During the last five years, there has been increasing attention in many EU Member States and other European countries to the phenomenon of child begging. Whilst a consensus exists among Member States that child begging needs to be addressed, there is little evidence on what is the best policy approach. Measures adopted so far by national and regional governments have varied - from a total lack of intervention to the detention and/or return of migrant children and their families to countries of origin. Most of these measures have met with criticism from civil society. A number of core questions need to be examined in-depth, including: 1) are all child beggars being forced to do so, and if so, by whom? 2) why have more police investigations not been conducted into the phenomenon? 3) are all child beggars in Europe from a migrant background? and 4) how can policies be implemented in accordance with the best interests of the child?
In order to seek sound empirical and evidence-based answers to these and other questions, this study brings together a consortium of expert civil society partners from across Europe, together with a research consultancy, and coordinated by ICMPD in Vienna, in order to provide comprehensive findings to assess the implications of child begging for guaranteeing and implementing child rights within the European Union and beyond. The geographical scope of the project covers 13 EU Member States (Austria, Bulgaria, Denmark, France, Germany, Greece, Hungary, Italy, Poland, Romania, Spain, Sweden and the United Kingdom) and two Non-EU Member States (Albania and Kosovo).
Objectives of the study
• to collect and analyse information on the extent of child begging and its prevalence among certain groups and in certain areas of European cities.
• to assess national responses given to different forms of child begging, including legislation and policy, criminal law, social law, family law, migration laws, residence laws, domestic violence, etc.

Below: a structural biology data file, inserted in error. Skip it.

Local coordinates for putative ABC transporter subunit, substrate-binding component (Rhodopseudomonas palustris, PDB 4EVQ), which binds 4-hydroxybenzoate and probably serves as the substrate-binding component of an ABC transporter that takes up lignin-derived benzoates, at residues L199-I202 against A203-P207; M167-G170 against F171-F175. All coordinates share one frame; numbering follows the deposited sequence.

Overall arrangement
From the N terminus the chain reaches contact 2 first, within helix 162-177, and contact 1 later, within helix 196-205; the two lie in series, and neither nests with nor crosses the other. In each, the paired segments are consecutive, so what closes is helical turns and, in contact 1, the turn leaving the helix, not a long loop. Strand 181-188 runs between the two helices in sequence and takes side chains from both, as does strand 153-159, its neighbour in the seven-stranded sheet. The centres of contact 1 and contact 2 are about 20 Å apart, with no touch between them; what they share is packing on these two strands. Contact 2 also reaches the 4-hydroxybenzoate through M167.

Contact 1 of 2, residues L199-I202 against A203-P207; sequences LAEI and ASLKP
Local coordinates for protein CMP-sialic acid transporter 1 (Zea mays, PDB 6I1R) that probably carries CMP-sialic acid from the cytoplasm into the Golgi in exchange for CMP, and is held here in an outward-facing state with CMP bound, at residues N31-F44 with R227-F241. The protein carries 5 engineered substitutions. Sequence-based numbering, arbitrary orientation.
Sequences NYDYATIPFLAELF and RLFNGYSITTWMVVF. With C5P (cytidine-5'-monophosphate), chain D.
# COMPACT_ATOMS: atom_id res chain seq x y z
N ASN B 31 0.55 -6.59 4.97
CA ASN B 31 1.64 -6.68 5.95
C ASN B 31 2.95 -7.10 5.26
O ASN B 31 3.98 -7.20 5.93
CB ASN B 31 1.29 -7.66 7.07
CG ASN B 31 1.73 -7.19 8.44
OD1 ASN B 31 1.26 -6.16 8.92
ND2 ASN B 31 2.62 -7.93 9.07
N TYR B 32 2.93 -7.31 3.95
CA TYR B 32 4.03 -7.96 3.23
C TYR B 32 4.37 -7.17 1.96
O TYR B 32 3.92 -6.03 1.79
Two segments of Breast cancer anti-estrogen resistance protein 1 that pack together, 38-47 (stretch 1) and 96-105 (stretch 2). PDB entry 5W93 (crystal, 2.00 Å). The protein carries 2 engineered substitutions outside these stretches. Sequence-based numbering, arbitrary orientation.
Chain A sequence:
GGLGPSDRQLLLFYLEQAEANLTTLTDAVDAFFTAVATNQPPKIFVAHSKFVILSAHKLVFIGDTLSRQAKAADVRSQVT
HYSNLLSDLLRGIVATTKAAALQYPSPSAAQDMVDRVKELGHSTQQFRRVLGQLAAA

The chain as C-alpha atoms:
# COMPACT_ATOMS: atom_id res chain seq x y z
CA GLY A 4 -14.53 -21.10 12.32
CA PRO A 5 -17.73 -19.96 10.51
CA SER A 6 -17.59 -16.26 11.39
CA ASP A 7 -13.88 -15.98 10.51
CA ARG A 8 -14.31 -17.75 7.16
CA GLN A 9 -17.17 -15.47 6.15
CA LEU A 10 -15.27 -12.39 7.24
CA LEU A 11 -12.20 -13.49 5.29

• to identify local child begging settings and to collect first-hand information from those involved, including local responses.
• to assess access by children who beg to their rights as per the UN Convention on the Rights of the Child, other international instruments and relevant national legislation.
• to analyse to what extent the different situations may or may not fall into categories defined in legislation and policy in the field of child protection and the fight against crime.
• Inventory and analysis of the main policy responses at international, EU, national and local level and of their legislative basis.
• Set of good practice examples in the field of prevention of child begging, child protection and prosecution of adults responsible.
• Detailed empirical typology of recurrent child begging situations, composed on the basis of legally and socially relevant features of the phenomenon in particular settings, as well as public perceptions.
• Evaluation of the appropriateness of international and EU instruments in light of this typology.
• Set of policy recommendations for EU action and national measures.
Project Partners: ECORYS Nederland BV, ECPAT Austria, Save the Children Europe Group, Salvati Copiii (Save the Children Romania), Save the Children Denmark, Save the Children Italy, Terres des hommes